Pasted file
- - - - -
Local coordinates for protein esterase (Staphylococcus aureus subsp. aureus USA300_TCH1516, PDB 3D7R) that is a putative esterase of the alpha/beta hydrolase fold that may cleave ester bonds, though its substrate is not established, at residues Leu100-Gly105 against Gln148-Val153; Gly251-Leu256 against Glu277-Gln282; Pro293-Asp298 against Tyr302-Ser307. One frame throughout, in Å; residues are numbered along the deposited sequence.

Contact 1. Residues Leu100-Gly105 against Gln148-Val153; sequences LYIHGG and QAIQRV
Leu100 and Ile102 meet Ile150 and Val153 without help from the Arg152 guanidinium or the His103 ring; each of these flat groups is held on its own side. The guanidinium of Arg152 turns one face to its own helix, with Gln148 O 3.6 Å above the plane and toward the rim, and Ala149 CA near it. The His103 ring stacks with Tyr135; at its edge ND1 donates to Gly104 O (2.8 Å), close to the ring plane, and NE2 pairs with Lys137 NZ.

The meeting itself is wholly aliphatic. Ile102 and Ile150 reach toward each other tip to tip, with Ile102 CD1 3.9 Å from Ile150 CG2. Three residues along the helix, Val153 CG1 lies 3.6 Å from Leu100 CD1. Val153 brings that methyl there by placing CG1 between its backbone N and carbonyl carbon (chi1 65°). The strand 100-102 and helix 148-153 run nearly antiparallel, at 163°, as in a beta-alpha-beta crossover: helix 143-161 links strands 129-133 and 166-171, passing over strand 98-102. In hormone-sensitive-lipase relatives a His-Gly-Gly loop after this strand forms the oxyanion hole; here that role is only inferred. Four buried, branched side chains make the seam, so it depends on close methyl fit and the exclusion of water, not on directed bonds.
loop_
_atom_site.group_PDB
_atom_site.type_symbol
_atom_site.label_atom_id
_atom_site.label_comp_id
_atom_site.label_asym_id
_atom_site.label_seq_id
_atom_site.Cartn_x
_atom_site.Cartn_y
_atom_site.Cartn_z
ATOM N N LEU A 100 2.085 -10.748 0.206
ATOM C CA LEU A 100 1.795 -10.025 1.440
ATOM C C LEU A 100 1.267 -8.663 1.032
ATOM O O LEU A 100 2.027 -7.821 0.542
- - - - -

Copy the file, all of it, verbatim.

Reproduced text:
Local coordinates for protein esterase (Staphylococcus aureus subsp. aureus USA300_TCH1516, PDB 3D7R) that is a putative esterase of the alpha/beta hydrolase fold that may cleave ester bonds, though its substrate is not established, at residues Leu100-Gly105 against Gln148-Val153; Gly251-Leu256 against Glu277-Gln282; Pro293-Asp298 against Tyr302-Ser307. One frame throughout, in Å; residues are numbered along the deposited sequence.

Contact 1. Residues Leu100-Gly105 against Gln148-Val153; sequences LYIHGG and QAIQRV
Leu100 and Ile102 meet Ile150 and Val153 without help from the Arg152 guanidinium or the His103 ring; each of these flat groups is held on its own side. The guanidinium of Arg152 turns one face to its own helix, with Gln148 O 3.6 Å above the plane and toward the rim, and Ala149 CA near it. The His103 ring stacks with Tyr135; at its edge ND1 donates to Gly104 O (2.8 Å), close to the ring plane, and NE2 pairs with Lys137 NZ.

The meeting itself is wholly aliphatic. Ile102 and Ile150 reach toward each other tip to tip, with Ile102 CD1 3.9 Å from Ile150 CG2. Three residues along the helix, Val153 CG1 lies 3.6 Å from Leu100 CD1. Val153 brings that methyl there by placing CG1 between its backbone N and carbonyl carbon (chi1 65°). The strand 100-102 and helix 148-153 run nearly antiparallel, at 163°, as in a beta-alpha-beta crossover: helix 143-161 links strands 129-133 and 166-171, passing over strand 98-102. In hormone-sensitive-lipase relatives a His-Gly-Gly loop after this strand forms the oxyanion hole; here that role is only inferred. Four buried, branched side chains make the seam, so it depends on close methyl fit and the exclusion of water, not on directed bonds.
loop_
_atom_site.group_PDB
_atom_site.type_symbol
_atom_site.label_atom_id
_atom_site.label_comp_id
_atom_site.label_asym_id
_atom_site.label_seq_id
_atom_site.Cartn_x
_atom_site.Cartn_y
_atom_site.Cartn_z
ATOM N N LEU A 100 2.085 -10.748 0.206
ATOM C CA LEU A 100 1.795 -10.025 1.440
ATOM C C LEU A 100 1.267 -8.663 1.032
ATOM O O LEU A 100 2.027 -7.821 0.542